It was a breakthrough project for both designer and client.
The 1973 Southeast Asian Peninsular (SEAP) Games was the first time the young nation of Singapore held a major international sporting event. It also led to this ground-breaking poster by local design consultancy Hagley & Hoyle.
Splashed across a silver background were a boxing glove, a Sepak takraw ball, a weightlifter, and other elements from the 18 sports played at the games. This universe of beautiful illustrations and photo-imagery gravitated around an athlete in mid-stride to make a stunning introduction to this competition that featured over 1,600 athletes from Thailand, Malaysia, South Vietnam, Laos, Burma (now Myanmar), the Khmer Republic, and Singapore.
“It was quite a departure from what was acceptable at that point,” says then creative director Brian Hoyle. He had worked with his late art director Wong Mun Kin to conceptualise this 77-by-122 centimetres poster that listed out the week-long programme for the seventh edition of the games.
As the British expatriate recalls, design in Singapore was then thought of as just having images and text orderly lined up and “squared up in boxes”. Only a few years before, his studio had worked on a poster commemorating 150 years since the British founded modern Singapore which neatly listed out everything in two columns.
This 1973 SEAP Games poster, however, broke out of the box with its bold use of colour and imagery. It was a design that even Mr Hoyle thought was too “far out” for his clients, Mr Roy Daniels and Mr Alex Josey then working for the Ministry of Culture and National Sports Promotion Board respectively.
“The clients recognised what they thought was a good idea and a good style of presentation. I was quite pleased about it,” says the 80-year-old who is now retired in the UK.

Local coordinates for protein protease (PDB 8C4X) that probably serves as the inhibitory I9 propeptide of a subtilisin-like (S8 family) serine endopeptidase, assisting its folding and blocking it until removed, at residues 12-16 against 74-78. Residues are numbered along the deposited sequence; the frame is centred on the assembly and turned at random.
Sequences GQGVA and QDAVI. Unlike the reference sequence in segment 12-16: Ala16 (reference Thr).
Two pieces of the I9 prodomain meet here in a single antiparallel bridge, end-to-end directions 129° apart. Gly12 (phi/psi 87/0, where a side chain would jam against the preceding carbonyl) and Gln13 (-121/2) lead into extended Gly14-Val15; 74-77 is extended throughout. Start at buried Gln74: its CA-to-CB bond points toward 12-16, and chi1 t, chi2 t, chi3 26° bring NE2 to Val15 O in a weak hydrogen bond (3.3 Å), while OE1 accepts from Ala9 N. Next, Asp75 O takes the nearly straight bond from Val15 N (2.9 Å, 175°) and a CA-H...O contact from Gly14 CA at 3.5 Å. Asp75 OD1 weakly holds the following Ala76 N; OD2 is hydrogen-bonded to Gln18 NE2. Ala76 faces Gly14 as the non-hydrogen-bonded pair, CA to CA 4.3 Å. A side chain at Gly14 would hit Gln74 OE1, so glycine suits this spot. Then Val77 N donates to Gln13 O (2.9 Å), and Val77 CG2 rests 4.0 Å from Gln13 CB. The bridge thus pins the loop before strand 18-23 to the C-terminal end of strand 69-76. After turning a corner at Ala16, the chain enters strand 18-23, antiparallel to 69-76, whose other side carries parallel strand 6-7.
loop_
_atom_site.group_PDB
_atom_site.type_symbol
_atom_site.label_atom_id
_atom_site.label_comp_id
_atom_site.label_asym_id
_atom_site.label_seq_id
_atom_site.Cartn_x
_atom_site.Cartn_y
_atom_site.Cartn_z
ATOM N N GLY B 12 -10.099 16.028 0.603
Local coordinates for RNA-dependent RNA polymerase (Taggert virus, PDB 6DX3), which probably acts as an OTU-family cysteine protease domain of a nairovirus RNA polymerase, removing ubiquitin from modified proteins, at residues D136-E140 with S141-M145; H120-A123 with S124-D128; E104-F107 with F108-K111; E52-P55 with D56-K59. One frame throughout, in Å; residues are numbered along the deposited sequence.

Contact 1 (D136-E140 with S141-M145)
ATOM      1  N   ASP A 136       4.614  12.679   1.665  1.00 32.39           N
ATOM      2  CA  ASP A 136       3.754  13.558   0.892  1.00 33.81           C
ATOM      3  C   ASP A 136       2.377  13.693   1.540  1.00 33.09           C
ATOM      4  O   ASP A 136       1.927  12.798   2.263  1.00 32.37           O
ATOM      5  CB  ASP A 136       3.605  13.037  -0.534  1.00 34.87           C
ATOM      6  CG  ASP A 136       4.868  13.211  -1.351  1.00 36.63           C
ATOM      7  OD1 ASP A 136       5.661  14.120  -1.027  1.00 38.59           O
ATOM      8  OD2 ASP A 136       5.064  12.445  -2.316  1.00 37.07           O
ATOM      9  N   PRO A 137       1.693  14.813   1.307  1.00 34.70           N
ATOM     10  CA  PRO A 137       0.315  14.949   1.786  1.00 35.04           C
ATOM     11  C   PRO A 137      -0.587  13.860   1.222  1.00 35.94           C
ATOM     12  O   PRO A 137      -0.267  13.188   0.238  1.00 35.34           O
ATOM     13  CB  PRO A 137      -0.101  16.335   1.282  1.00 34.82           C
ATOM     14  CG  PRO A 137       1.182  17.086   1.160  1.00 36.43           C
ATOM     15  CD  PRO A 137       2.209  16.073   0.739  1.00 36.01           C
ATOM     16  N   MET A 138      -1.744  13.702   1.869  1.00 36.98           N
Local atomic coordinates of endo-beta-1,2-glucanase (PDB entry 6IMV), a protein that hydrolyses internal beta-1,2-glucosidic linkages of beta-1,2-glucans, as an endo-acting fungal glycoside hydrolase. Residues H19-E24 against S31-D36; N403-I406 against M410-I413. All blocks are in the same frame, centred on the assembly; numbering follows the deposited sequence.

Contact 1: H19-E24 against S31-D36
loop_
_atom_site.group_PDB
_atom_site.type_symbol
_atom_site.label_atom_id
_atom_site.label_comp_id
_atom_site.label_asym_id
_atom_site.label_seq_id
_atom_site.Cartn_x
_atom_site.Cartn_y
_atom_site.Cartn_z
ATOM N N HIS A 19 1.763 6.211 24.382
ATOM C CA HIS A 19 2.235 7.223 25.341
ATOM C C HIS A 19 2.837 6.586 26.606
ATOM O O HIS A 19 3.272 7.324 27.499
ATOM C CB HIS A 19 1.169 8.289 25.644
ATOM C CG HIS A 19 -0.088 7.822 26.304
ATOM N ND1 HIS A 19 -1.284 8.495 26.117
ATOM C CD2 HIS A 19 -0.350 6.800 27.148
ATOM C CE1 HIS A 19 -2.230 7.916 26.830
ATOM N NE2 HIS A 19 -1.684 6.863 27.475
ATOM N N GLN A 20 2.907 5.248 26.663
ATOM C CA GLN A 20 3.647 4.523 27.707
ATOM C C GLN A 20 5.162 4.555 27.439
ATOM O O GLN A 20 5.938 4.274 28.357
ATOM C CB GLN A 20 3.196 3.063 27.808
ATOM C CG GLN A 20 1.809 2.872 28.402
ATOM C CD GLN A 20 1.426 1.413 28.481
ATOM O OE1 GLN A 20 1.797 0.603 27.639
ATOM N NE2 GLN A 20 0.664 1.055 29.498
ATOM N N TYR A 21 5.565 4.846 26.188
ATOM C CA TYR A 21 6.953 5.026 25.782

Convincing the client was only half the battle won. In the days before computers were used in design, creating this complex design meant the use of many manual processes. Designer Peggy Tan, who had just joined the studio that year, explains how the illustrated photographs would have be converted into line prints before being stuck down piece by piece and the copy had to be pieced together separately by a typesetter before the poster was ready to be printed.
“As a montage it was quite bold. It generated buzz simple because the images were created through different methods,” said Miss Tan who took over the business from Mr Hoyle and continues to run it today.
This unconventional poster was eventually put up in schools, offices and even housing estates all across Singapore. Despite the significance of the event, Mr Hoyle says it was simply another job for his then four-year old studio to prove the effectiveness of good design to clients in Singapore. In 1969, Mr Hoyle and fellow British expatriate John Hagley had set up their pioneering graphic design consultancy in an industry dominated by advertising agencies. While agencies profited from booking advertising space in media outlets, the duo wanted to make a living from offering design solutions instead. Hagley & Hoyle was part of a handful of early studios who helped the graphic design industry take root in Singapore.
The successful hosting of the 1973 SEAP Games also led Singapore to host subsequent editions of the competition now know as the Southeast Asian (SEA) Games—most recently, the 2015 edition. Along with the games also came the National Stadium and the formation of the Singapore Sports Council, both of which laid the foundation for today’s Sports Hub, Sport Singapore and the country’s aspirations to become a sporting nation.